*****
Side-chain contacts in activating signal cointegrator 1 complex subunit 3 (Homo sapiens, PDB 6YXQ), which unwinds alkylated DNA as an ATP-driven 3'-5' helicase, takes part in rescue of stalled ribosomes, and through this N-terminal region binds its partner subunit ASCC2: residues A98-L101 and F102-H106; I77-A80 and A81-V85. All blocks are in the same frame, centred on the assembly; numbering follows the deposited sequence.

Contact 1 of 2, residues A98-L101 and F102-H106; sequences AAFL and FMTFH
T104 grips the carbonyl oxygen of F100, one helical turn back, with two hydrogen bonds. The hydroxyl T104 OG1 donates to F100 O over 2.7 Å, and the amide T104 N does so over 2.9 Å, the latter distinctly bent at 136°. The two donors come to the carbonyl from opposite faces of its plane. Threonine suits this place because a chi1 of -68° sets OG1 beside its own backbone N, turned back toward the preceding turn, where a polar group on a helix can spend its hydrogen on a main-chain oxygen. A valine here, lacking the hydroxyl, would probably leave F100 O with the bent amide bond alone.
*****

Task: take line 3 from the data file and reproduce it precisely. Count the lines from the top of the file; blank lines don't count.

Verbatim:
T104 grips the carbonyl oxygen of F100, one helical turn back, with two hydrogen bonds. The hydroxyl T104 OG1 donates to F100 O over 2.7 Å, and the amide T104 N does so over 2.9 Å, the latter distinctly bent at 136°. The two donors come to the carbonyl from opposite faces of its plane. Threonine suits this place because a chi1 of -68° sets OG1 beside its own backbone N, turned back toward the preceding turn, where a polar group on a helix can spend its hydrogen on a main-chain oxygen. A valine here, lacking the hydroxyl, would probably leave F100 O with the bent amide bond alone.